downton mask
My Downton Abbey Masks
by Dakota Donovan

After weeks of tragic news
I decide to spend seven days
watching seasons 1-6
of Downton Abbey.
The series allows me to
assume a range of roles,
wear many masks.
I’m Lady Mary, Belle of the Ball.
I’m Lady Edith, the forgotten middle child.
I’m Lady Sybil, the young rebel
who elopes with the Irish chauffeur
(mine was a Texas cowboy).
Then I’m Daisy, the kitchen drudge,
and Mrs. Hughes, trying to run a household.
At times, I’m Lady Cora,
the American interloper.
And I must confess to the devious
Miss O’Brien in me—conniving & vengeful.
And I must acknowledge the saintly
Anna in me—beleaguered and beset with troubles.
There’s the do-gooder Mrs. Isobel Crawley
who puts others first & makes sacrifices.
Finally, there’s the formidable
Dowager Countess, Lady Violet,
who encompasses all these traits,
good & bad & in-between.
She, of course, is my favorite character.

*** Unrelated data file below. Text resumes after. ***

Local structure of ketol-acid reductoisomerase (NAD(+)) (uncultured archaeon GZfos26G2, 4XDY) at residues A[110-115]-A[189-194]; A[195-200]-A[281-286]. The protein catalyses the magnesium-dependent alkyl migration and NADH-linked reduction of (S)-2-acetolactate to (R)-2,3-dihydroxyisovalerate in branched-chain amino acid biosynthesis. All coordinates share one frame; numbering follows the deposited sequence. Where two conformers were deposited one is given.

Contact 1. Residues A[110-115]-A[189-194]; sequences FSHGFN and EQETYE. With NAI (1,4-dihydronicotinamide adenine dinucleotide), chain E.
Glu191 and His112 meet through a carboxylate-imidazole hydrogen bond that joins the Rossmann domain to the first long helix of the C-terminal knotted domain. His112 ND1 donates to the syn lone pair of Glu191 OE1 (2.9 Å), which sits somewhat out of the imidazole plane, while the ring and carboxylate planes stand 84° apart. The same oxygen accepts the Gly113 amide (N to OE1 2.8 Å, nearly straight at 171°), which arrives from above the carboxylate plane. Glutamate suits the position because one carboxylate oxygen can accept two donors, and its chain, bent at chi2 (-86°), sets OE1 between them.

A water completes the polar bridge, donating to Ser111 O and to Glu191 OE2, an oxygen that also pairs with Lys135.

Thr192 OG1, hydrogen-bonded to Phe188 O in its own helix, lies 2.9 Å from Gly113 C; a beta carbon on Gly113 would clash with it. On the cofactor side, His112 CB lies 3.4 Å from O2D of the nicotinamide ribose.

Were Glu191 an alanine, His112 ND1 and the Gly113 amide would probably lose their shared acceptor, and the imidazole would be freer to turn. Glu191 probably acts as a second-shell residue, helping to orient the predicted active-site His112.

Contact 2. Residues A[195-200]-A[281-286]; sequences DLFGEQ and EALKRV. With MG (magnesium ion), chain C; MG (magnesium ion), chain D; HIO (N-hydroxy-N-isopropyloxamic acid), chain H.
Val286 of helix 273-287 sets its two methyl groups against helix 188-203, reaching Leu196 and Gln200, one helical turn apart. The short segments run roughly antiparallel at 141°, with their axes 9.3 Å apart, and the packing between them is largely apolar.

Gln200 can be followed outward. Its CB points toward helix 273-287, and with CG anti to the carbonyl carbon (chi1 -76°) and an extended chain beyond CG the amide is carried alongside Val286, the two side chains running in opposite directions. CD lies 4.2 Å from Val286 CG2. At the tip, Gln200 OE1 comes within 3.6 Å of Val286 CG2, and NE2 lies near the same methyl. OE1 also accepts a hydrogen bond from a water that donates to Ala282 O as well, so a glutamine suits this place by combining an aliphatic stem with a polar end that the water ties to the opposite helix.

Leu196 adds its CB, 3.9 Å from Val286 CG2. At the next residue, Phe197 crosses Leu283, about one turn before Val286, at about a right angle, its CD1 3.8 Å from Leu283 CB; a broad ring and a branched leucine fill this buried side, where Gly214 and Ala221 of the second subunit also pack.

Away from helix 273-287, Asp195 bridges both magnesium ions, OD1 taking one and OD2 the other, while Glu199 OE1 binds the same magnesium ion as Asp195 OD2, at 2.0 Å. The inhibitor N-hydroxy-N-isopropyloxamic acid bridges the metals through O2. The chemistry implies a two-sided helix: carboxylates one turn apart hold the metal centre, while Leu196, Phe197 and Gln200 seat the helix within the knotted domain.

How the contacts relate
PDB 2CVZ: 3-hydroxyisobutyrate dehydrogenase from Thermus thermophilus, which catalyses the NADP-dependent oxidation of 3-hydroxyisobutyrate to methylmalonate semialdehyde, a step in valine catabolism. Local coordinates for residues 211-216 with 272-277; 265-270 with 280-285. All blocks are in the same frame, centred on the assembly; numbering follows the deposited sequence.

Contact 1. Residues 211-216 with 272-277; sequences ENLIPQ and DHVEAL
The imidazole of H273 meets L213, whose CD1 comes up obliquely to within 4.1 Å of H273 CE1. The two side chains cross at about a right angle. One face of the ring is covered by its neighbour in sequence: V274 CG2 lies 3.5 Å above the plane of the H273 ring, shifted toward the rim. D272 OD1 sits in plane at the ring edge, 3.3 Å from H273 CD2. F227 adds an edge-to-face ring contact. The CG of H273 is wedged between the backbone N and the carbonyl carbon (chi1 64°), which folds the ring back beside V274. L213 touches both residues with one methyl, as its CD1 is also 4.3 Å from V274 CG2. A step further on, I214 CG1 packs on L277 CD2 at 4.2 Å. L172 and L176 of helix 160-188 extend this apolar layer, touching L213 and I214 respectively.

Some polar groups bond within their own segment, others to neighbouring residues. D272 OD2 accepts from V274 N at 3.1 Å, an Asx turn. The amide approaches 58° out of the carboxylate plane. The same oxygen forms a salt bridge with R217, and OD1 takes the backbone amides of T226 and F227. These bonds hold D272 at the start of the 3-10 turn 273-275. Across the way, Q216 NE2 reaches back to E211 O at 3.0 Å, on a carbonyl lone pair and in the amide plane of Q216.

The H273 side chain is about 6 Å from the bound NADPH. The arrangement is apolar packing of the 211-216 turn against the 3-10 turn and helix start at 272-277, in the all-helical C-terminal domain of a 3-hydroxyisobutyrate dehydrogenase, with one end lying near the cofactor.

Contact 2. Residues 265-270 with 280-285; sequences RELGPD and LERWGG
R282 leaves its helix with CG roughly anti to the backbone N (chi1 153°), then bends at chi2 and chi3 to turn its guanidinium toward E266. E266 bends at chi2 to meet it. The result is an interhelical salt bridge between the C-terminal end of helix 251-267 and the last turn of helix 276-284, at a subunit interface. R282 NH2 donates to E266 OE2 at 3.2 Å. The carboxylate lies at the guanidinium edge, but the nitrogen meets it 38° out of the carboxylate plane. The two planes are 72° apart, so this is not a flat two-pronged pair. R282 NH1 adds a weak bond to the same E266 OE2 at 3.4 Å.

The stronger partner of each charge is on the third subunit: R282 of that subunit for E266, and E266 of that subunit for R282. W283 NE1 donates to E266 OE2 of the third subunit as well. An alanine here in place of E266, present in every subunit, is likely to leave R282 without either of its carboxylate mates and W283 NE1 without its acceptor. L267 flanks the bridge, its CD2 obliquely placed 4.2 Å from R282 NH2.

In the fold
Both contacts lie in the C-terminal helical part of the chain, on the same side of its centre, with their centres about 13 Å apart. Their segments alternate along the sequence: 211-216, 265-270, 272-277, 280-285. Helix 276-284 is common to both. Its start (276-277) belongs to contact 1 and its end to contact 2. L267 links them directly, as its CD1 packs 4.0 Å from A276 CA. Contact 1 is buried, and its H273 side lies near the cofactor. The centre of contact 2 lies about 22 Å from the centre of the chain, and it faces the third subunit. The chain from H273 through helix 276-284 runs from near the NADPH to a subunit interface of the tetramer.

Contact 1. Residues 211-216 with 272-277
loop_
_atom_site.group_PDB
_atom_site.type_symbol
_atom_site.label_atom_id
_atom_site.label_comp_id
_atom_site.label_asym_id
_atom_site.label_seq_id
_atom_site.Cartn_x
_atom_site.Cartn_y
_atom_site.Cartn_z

…and that’s just the women.

Photo: Tea party masks of Lady Violet (Maggie Smith, left) and Lady Mary (Michelle Dockery) found on pinterest.

Stylish woman at the summer beach in a hot day

ABOUT THE AUTHOR: Dakota Donovan is a ghostwriter for the rich and famous who lives in Los Angeles. She’s had many wild and crazy experiences while working with celebrities to tell their life stories, and some of these strange-but-true tales appear in her Hollywood Ghostwriter Mysteries — starting with L.A. Sleepers. In other incarnations, she’s written novels, plays, screenplays, and television scripts. She’s currently working on L.A. Dreamers, the second novel in the Hollywood Ghostwriter Mystery series.